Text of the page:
Teamwork: with co-workers, doctors, etc

Organization of time

Prioritization

"Therapeutic communicaiton" (I always hated that term but it does come in useful)

Medication administration

Education for patients and families

The "Basic" Skills: setting up and turning on suction, foleys, ivs (insertion and maintenence), ngs, dressing changes, maintnence of CTs, sterile procedures, blood administration, etc (All of these will be learned with practice!)

USING COMMON SENSE!

You can always teach someone how to do a skill...learning to to integrate concepts is harder and I feel that this should be focused on during school...if I see X what am I going to do? what needs to be done first?, etc.

Take every opportunity to practice those technical skills while in clinical...But don't forget to watch the RN that you are working with. She/He may not be good a verbalizing what they are thinking so ask (unless things are going downhill fast, then write it down so you can ask later). Ask your preceptor what they look at when they walk into a room. What to they assess first, what catches their attention and what is done to correct or monitor the problem...Stuff like that is harder to catch onto because a lot of it is just practice and experience...the sooner you teach yourself to think about the options and possibilites the easier it will come when you have expereince. Go over scenarios in your head. If my patient has chest pain, what will I do. If I walk into the room and my patient is unresponsive what next? It comes...

good luck to all the new grads and students of the year!

Excellent post! thanks for the great advice.

I guess its pretty basic common sense that knowing what to do..but not being able to recognize when to do it .. is a problem. So that makes assessment most miportant of all. I would have then asked you what are the most important things to look for in that first minute you walk into the room..but yuo ansered that: 'Ask your preceptor what they look at when they walk into a room. What to they assess first, what catches their attention and what is done to correct or monitor the problem...Stuff like that is harder to catch onto because a lot of it is just practice and experience...'.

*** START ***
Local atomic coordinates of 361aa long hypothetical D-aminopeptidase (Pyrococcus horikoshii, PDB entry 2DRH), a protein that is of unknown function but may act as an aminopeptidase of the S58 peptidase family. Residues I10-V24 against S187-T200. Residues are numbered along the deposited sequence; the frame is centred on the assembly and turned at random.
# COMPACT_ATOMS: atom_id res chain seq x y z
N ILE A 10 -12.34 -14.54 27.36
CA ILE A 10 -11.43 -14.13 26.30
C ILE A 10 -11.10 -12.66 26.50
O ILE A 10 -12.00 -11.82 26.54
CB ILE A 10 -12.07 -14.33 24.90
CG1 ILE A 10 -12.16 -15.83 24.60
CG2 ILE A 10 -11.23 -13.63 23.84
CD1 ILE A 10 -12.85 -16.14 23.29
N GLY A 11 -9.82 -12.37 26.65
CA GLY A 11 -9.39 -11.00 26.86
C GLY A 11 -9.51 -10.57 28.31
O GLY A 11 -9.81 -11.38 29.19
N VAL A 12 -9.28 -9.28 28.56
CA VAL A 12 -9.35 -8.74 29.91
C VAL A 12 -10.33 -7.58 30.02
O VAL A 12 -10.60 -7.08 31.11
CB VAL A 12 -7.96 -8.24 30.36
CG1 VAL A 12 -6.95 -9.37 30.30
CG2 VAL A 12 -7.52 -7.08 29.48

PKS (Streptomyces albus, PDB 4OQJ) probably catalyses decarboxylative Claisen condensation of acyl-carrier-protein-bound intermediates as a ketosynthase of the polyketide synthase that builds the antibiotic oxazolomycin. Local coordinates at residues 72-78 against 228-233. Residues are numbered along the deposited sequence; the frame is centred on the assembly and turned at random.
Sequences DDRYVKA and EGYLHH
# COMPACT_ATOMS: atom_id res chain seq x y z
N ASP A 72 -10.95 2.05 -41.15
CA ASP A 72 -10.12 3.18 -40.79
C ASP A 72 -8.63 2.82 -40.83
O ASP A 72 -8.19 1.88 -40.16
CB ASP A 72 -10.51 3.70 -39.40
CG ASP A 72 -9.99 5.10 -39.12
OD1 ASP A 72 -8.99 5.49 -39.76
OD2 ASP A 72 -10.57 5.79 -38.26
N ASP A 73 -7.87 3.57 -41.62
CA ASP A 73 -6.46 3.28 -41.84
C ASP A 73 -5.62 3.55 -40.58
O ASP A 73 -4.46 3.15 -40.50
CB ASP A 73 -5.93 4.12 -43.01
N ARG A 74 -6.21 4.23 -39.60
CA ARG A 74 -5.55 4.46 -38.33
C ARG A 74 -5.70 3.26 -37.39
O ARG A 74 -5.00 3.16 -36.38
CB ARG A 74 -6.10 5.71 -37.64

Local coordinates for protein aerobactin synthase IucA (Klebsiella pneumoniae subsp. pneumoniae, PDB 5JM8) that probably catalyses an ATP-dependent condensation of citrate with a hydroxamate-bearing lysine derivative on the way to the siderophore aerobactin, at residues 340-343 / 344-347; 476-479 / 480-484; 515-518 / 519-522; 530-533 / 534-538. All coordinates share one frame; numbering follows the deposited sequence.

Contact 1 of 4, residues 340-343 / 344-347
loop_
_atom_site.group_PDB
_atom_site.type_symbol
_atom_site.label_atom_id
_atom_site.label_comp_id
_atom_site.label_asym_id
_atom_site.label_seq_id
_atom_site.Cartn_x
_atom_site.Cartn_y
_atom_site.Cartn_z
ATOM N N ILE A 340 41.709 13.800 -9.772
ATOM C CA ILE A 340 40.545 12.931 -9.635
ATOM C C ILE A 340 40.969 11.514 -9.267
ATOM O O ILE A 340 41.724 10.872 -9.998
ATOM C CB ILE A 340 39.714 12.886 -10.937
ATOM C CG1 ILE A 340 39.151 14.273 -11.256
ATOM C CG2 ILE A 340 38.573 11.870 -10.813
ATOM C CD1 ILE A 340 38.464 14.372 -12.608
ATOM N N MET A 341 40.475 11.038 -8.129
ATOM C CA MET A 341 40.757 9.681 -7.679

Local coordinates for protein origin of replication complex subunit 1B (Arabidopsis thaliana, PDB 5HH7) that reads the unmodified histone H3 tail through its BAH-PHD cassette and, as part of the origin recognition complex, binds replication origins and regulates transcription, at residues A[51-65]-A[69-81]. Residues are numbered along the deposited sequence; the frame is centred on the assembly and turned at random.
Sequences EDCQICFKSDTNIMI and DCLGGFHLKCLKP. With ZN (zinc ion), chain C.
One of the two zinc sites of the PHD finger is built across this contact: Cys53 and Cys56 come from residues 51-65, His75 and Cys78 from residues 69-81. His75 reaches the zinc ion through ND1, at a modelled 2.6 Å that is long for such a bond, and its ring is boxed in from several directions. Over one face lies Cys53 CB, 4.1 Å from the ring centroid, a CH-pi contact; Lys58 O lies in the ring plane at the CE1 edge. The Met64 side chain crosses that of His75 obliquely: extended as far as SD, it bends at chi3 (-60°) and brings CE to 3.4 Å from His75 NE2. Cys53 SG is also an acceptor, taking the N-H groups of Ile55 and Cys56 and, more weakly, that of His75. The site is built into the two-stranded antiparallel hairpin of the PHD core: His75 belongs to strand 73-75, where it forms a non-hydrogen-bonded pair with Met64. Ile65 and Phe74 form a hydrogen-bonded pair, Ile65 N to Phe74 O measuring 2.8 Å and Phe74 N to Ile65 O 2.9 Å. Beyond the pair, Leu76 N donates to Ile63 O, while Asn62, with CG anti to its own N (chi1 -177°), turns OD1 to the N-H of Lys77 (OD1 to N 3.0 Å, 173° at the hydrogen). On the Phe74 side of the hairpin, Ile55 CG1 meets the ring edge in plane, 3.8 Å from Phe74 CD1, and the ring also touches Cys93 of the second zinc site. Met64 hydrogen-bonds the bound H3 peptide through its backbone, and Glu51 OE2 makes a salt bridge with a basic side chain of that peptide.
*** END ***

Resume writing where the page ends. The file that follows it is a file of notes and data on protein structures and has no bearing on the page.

I think I may have just needed some refocusing and gotplenty of that from all of you. Thanks for your help.

N_T_L

sofaraway04

Has 2 years experience.

I think the most important thing is to be able to do the general observations. A manual blood pressure, carry out neuro obs- GCS. removing venflons, aseptic technique

MamaTheNurse, BSN, RN

Specializes in M/S, OB, Ortho, ICU, Diabetes, QA/PI.

I think the most important thing is to be able to do the general observations. A manual blood pressure, carry out neuro obs- GCS. removing venflons, aseptic technique

yes yes yes especially doing a manual blood pressure!! we have too many people on cardiac monitoring and a cuff where it goes off as often as you tell it to or we take the rolling Dynamap (or whatever brand you have) machine from room to room doing BP's - no one does manual BPs anymore!! do one once in a while on a stable patient so you don't freak out if you have to do one on an unstable patient!!

RainDreamer, BSN, RN

Specializes in NICU. Has 13 years experience.

Great advice, everyone!

1) Transfering pts safely.

2) Moving pts in bed, log rolling, changing bed with pt in it.

3) Establishing rapport with pts and their families.

4) Getting tuned into vital Kardex information about pt. Paying attention to diet orders, activity orders, and other important info on Kardex.

5) IV site assessment. Very important not to let infiltrations and phlebitis situations go unnoticed for too long!

6) Get tuned in not only to current VS, but how they compare on the graphic chart, and what could be possible explanations for those changes.

7) Sterile technique

8) Communications skills with staff, teachers, etc. Learn to ask questions, seek information. Learn to temper either shyness or boldness, and be a good communicator.

9) Get familiar with charts, how things are organized in them, how to find information in one.

10) Learn to organize your information in a consise way on each pt your have, for easy access.